Montesquieu’s Life and WorksJune 26, 2021
French thinker and political theorist. He is one of the pioneers of political science and contemporary constitutional law with his classification of forms of government and the theory of separation of powers.
Charles Louis De Secondat, Baron de La Brede et de Montesquieu was born on January 18, 1689, in the chateau of La Brede, near Bordeaux, and died on February 10, 1755 in Paris. His father, Jacques de Secondat, was from a family of soldiers who had served the Kingdom of France during the 16th century and received various nobility titles. Upon the death of his mother at the age of seven, Charles Louis, who inherited the title of baron of La Brede as the eldest child in the family, was sent to a college in Juilly, near Paris, in 1700. He graduated from this school in 1705 and started his law studies at the University of Bordeaux. He became a lawyer in 1708 and went to Paris to gain experience in his profession. Upon his father’s death in 1713, he returned to Bordeaux, and the following year became a member of the Bordeaux Parliament. At that time, members of parliament in France were either elected by the king or membership passed from father to son. The main task of the parliament was to prosecute, proclaim the king’s decrees, and give warnings to the king from time to time. Montesquieu, who married Jeanne de Lartigue in 1715, who brought him a large dowry, and inherited all his wealth, baronial title, and the presidency of the Bordeaux Parliament with the death of his uncle, who was the baron of Montesquieu, the following year, entered the Bordeaux Academy in the same year. While continuing his duty in the parliament, he focused on his scientific studies and presented many scientific studies to the academy between 1717-1720.
One of the leading representatives of the French enlightenment was Montesquieu (Charle-Louis de Secondat, baron de la Brede et de Montesquieu), who lived between 1689 and 1755. He became prominent with his identity as a political and legal philosopher and an effective critic on social issues. He was born in the Brede fiatoire in south-west France. His father was an aristocratic officer. After studying at Catholic Juilly college, he served in the Bordeaux Parliament. Meanwhile, after the Great Revolution (1688-1689) in England, he admired the relative freedom environment created by the transition to parliamentary monarchy. XIV in France. After a long reign, Louis died in 1715 and was succeeded by XV. Louis had passed. The fact that there was no reform in the understanding of administration disturbed him, and he wrote critical articles against the state order of France, influenced by the reformist understanding in England. His first work, which he wrote under these influences, was the Iranian Letters dated 1721. The political conditions in France, the irrational elements in the social structure and church order are criticized. In 1734, Treatises on the Causes of the Romans’ Glory and Corruption were published, and in 1748 his masterpiece, The Spirit of the Laws (De l’esprit des lois), was published. The work made a quick impact. In France, he was met with hostility by both supporters and opponents of the regime. The Catholic church condemned the work and in 1751 it was placed on the list of prohibited works. In turn, it was lauded in the rest of Europe and the UK.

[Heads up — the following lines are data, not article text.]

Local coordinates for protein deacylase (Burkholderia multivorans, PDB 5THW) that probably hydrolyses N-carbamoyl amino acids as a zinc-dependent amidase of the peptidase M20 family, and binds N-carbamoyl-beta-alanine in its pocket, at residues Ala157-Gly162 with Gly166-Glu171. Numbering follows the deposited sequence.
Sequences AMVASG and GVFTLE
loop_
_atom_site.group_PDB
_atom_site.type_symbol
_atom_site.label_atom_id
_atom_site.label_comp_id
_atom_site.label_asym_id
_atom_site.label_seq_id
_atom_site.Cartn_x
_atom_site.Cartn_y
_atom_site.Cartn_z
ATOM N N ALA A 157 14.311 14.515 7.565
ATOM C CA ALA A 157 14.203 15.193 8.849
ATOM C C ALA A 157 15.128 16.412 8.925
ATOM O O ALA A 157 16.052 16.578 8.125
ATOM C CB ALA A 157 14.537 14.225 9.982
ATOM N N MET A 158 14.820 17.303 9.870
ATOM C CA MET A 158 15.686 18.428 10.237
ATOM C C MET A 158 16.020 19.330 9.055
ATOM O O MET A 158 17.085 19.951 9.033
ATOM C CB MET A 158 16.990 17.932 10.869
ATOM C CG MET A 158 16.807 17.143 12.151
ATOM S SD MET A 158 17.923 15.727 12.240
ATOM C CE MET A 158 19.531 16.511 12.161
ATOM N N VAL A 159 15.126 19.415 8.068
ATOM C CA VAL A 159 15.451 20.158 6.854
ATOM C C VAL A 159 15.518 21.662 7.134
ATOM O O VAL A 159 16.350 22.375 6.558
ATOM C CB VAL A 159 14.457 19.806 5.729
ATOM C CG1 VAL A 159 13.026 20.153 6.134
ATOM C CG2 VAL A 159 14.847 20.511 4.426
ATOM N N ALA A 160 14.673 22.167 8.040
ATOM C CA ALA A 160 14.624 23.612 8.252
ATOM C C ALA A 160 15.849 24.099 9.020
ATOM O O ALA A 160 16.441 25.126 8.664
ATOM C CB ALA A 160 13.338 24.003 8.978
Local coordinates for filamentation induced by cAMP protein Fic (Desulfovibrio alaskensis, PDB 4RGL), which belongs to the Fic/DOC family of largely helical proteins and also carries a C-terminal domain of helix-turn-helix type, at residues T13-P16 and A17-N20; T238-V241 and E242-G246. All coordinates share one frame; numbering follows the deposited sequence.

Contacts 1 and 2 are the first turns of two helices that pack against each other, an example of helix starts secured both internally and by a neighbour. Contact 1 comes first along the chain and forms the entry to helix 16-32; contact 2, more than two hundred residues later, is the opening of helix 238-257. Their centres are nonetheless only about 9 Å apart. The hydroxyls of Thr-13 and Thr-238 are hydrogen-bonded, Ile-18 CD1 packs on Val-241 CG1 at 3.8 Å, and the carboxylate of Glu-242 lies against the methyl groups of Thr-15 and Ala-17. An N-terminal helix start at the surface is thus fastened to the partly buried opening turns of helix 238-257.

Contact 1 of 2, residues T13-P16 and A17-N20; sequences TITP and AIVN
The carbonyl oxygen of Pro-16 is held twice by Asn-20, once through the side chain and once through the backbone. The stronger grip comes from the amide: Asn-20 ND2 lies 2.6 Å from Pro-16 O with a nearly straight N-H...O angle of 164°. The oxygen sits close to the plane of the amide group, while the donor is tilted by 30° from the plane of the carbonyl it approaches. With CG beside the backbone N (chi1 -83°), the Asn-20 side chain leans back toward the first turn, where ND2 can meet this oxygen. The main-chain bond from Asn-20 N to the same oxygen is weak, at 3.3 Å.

WORKS (mainly): Dissertation sur la politique des Romains, 1716, (“A Treatise on the Politics of the Romans”); Les dettes de l’etat, 1718, (“State Debts”); Observations sur l’histoire naturelle, 1721, (“Observations on Natural History”); Lettres persanes, 1721, (Persian Letters, 1963); De la monarchie Universelle en Europe, 1734, (“On Universal Monarchy in Europe”); Consi-derations sur les causes de la grandeur des Romains et de leur decadence, 1734, (The Contemplation of the Romans’ Greatness and Decay, 2 vols, 1919-1921); De l’esprit des lois, 1748, (On the Spirit of the Laws, 1963); Defense de l’esprit des lois, 1750, (“Defense of the Spirit of the Laws”).
Prepared by: Sociologist Ömer YILDIRIM
Source: Omer YILDIRIM’s Personal Lecture Notes. Atatürk University Sociology Department 1st Year “Introduction to Philosophy” and 2nd, 3rd, 4th Grade “History of Philosophy” Lecture Notes (Ömer YILDIRIM); Open Education Philosophy Textbook